Organisation’s plea to horse owners

The CLA is urging horse owners to make sure their fields, stables and other equestrian facilities comply with planning regulations.
The CLA is urging horse owners to make sure their fields, stables and other equestrian facilities comply with planning regulations.

An organisation is urging horse owners to check their fields, stables and other equestrian facilities.

The CLA, a membership organisation which represents landowners, farmers and rural businesses, is asking those keeping the animals to check these areas comply with the latest planning regulations.

Most developments required for equestrian purposes will need planning permission of some sort and, unless the horse is purely grazing, there may be change of use issues if the field was previously farmland.

CLA South East Regional Director Robin Edwards said the difference between keeping and grazing a horse is an important one.

He said: “When horses are being kept – which usually means given additional food in the form of hay, straw, horse nuts etc – the land is no longer being used for agriculture. In the same way, if a field has been subdivided into ‘pony’ paddocks or farm buildings have been converted to stables or livery use, this may require permission for change of use.”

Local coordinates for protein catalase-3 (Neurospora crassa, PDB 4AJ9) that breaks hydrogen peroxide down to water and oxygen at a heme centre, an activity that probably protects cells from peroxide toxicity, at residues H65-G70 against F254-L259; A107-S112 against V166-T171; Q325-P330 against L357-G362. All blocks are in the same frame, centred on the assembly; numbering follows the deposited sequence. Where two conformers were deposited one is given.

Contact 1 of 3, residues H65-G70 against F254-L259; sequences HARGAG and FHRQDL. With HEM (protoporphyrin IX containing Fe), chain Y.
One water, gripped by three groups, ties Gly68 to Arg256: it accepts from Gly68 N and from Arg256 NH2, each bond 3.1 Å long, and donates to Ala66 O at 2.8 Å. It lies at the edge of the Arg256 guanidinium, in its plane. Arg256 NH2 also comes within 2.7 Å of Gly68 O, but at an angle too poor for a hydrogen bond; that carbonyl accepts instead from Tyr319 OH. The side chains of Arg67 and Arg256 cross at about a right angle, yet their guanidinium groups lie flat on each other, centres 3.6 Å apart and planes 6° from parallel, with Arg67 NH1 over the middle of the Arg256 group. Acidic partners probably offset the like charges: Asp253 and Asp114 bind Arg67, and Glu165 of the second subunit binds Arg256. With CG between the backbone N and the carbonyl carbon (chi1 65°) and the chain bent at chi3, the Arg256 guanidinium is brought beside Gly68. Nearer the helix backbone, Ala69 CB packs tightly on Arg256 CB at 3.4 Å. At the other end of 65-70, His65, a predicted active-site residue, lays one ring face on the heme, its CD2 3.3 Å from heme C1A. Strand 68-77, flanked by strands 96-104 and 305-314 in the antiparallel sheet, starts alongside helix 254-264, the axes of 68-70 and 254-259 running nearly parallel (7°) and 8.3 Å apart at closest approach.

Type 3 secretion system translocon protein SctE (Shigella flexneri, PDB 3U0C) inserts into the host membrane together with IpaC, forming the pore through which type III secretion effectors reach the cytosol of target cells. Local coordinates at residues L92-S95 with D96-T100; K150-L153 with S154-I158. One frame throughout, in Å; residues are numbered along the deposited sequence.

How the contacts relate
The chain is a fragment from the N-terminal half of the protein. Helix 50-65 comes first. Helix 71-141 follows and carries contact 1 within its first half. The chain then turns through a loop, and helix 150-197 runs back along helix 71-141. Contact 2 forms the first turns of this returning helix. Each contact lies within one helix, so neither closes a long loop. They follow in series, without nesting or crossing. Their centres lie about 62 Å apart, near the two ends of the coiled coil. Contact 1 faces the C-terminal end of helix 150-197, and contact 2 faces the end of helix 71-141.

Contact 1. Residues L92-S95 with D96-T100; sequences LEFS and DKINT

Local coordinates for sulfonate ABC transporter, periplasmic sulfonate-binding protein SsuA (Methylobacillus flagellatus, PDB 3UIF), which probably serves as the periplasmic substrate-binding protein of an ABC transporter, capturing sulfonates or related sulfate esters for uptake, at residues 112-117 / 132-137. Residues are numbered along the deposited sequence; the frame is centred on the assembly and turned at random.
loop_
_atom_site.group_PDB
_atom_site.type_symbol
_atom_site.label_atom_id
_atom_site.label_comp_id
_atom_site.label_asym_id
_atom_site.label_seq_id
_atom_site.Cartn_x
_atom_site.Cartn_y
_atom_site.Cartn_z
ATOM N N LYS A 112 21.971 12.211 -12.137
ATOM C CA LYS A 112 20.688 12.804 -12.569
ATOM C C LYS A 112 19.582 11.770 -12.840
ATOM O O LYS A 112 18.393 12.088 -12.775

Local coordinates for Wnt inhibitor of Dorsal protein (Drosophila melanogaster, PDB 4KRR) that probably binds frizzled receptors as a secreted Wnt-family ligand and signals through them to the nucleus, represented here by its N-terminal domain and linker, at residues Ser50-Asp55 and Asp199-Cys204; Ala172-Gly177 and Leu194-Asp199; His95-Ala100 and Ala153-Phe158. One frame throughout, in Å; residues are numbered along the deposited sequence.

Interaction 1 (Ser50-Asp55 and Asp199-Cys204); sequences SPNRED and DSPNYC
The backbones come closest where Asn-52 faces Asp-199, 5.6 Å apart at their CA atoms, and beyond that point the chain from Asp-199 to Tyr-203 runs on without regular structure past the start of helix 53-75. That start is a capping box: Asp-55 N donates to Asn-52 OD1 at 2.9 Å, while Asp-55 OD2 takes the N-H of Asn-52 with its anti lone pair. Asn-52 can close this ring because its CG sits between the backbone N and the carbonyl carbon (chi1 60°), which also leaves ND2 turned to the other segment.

New structures usually require planning consent – from new stables to riding arenas, permanent jumps or cross-country courses, or even flood lighting.

Mr Edwards added: “There are exemptions, such as the use of ‘mobile’ field shelters for horses, which do not normally require permission, as long as they are not fixed to the ground and allow the animal free access in and out.

“Temporary uses of land, such as for gymkhanas, jumps in fields or horse shows are also usually allowed, as long as they do not exceed 28 days in a year.”

The CLA has compiled a list of instances where planning permission is usually required:

- Using farm land for equestrian activities such as riding schools or regular exercise and training of horses

- Building of stables, indoor/outdoor riding areas, permanent jumps and other structures related to equestrian activities

- Conversion of farm buildings to equestrian use

Mr Edwards said horse owners need to remember that planning regulations relating to equestrian uses can be more stringent in National Parks or Areas of Outstanding Natural Beauty.

“Horse owners also need to be aware whether they are affected by business rates, which can apply to stables, arenas and fields used for equestrian purposes.

“For those claiming Basic Payment Scheme payments, whilst horse grazing land can remain eligible, care should be taken to ensure that cross compliance rules are adhered to.”

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